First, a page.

Archive - Nov 2013
Submitted by Milica on Sat, 2013-11-30 23:16
Riders of a English railways will have to wait a little longer for the HS2 line thanks to the discovery of a previously "lost" site of a Wars of the Roses battlefield. The site of the Battle of Edgecote between the Earl of Warwick and King Edward IV, fought July 26 1469 in Northamptonshire, lies along the route of the high-speed rail link.
Submitted by Milica on Sat, 2013-11-30 15:32
The Society Social Media Officer is seeking a Deputy Social Media Officer for Facebook / Emergency Deputy.
Submitted by Milica on Fri, 2013-11-29 19:22
Three years ago, French scientists identified a mummified head as that of the beloved French king, Henri IV, but now new DNA research proves that the relic did not belong to a royal. Henri IV ruled from 1589 to 1610.
Submitted by Milica on Fri, 2013-11-29 10:45
Some left handers may find that calligraphy is very difficult, since the hand tends to drag across the work, but Patricia Lovett may have the answer in a short video on her blog.
Submitted by Milica on Thu, 2013-11-28 21:53
Over the centuries, mead, the "drink of kings and Vikings," has lost its place of honor to other alcoholic beverages, but now, the honey-based drink is making a comeback. Kim Gittleson, of the BBC, has the story.
Submitted by Milica on Thu, 2013-11-28 13:35
Rumors of a portrait of Renaissance noblewoman Isabella d’Este by Leonardo da Vinci have circulated for centuries, but no art historian had actually seen it. Now a painting, believed to be by the master, has been discovered in a Swiss bank vault, possibly solving a 500-year-old mystery. (photo)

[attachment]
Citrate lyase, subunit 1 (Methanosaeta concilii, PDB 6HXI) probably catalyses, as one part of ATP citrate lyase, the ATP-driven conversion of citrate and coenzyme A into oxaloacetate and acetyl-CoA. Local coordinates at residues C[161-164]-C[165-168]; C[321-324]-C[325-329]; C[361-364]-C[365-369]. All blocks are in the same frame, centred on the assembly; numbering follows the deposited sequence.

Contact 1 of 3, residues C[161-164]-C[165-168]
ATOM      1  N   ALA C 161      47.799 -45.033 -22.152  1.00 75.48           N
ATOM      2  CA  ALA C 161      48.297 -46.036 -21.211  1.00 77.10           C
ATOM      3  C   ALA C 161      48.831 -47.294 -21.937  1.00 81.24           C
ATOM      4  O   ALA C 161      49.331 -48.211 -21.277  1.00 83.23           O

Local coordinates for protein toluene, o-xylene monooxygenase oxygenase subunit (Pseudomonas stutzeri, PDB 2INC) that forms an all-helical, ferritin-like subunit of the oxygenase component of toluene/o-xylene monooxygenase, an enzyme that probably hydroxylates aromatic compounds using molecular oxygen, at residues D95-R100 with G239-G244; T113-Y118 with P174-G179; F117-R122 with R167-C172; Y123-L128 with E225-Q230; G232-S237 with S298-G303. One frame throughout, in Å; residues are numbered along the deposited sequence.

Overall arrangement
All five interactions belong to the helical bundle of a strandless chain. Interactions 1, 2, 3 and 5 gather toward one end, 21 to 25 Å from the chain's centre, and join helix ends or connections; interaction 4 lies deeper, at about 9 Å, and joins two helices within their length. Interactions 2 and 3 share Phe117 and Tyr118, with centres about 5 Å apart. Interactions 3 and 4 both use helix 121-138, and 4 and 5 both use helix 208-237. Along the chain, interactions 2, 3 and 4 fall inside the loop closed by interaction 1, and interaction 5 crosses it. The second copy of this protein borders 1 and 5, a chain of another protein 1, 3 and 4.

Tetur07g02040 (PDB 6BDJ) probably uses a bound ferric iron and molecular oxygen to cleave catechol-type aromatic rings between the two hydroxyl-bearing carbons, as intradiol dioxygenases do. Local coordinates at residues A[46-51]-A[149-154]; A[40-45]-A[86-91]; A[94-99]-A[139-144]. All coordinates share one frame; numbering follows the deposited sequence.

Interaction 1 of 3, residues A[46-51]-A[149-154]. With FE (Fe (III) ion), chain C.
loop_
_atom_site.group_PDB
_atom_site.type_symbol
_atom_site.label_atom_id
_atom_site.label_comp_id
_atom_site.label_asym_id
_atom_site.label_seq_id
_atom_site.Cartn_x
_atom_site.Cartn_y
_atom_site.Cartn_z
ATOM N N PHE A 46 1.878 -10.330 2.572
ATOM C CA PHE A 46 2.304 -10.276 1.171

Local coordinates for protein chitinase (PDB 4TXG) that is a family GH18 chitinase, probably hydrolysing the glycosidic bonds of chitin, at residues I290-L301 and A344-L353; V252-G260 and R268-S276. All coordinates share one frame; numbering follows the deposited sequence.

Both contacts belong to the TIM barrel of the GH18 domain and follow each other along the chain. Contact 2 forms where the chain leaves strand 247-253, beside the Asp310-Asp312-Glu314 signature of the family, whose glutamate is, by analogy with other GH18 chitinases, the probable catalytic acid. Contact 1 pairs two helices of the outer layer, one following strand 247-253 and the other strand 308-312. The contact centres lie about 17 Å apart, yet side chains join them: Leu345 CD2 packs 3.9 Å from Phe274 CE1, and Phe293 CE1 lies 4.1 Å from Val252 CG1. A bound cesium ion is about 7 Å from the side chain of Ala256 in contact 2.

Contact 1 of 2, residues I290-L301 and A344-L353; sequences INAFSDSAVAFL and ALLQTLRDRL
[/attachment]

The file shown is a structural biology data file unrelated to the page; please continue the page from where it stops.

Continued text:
Submitted by Milica on Wed, 2013-11-27 13:50
“This is the poor man’s SCA,” said Rob Nugent about the Dagorhir chapter at Southwestern Michigan College. “They fight in steel armor,” he said. “Foam is cheaper." The recent article appeared on the college's website. (photo)
Submitted by Milica on Wed, 2013-11-27 07:45
Turkey legs, a staple of "Ye Olde Renaissance Faire," have often been the subject of debate among cooks and researchers of the time period. The topic returns in the food section of the Kansas City Star in an article by Tim Engle.
Submitted by Milica on Tue, 2013-11-26 16:37
In 1912, a tenement building in Cheapside, in the heart of London, was demolished, unearthing one of the rariest treasures in the city's history. Vivienne Becker, of the Telegraph, offers a feature on the Cheapside Hoard, currently on display at the Museum of London. (photos and video)
Submitted by Milica on Tue, 2013-11-26 13:25
Caelin on Andrede reports that he has created an album of photos from Bryn Gwlad which took place recently in the Kingdom of Ansteorra. The photos are available to view on Flickr.
Submitted by Milica on Mon, 2013-11-25 14:58
Mistress Anya Sergeeva reports that Their Majesties Ivan and Ian'ka of the Kingdom of Atenveldt offered elevation to the Order of the Laurel to Her Ladyship Shoshana Drakere.
Submitted by GiovannaL on Mon, 2013-11-25 11:31
Israeli and American archaeologists have uncovered what may have been the world's oldest wine cellar in the Galilee, Business Standard reports. The cellar is estimated to be about 3,700 years old and to have held up to 2,000 liters of strong, sweet wine.
Submitted by Milica on Sun, 2013-11-24 17:10
"It's like Pompeii: Something terrible happened, and everything just stopped," said Helene Wilhelmson, a researcher from Sweden's Lund University about the recent discovery of a well-preserved fort on the island of Öland, just off the Swedish coast, which contained a number of skeletons.
Submitted by Milica on Sun, 2013-11-24 11:30
Laurence Cooke/Paidin MacLorkan, SCA Ltd. Secretary (Australia), reports that Donna Page/Lady Gabriella Borromei has been named to the Board of Directors of SCA Ltd.
Submitted by Milica on Sat, 2013-11-23 19:52
The Walborn River used to run through London until it was paved over in the 15th century. Recently the river made it's presence known when 20 skulls, dating to the 3rd or 4th century, were discovered washed from a Roman burial site.
Submitted by Milica on Sat, 2013-11-23 12:16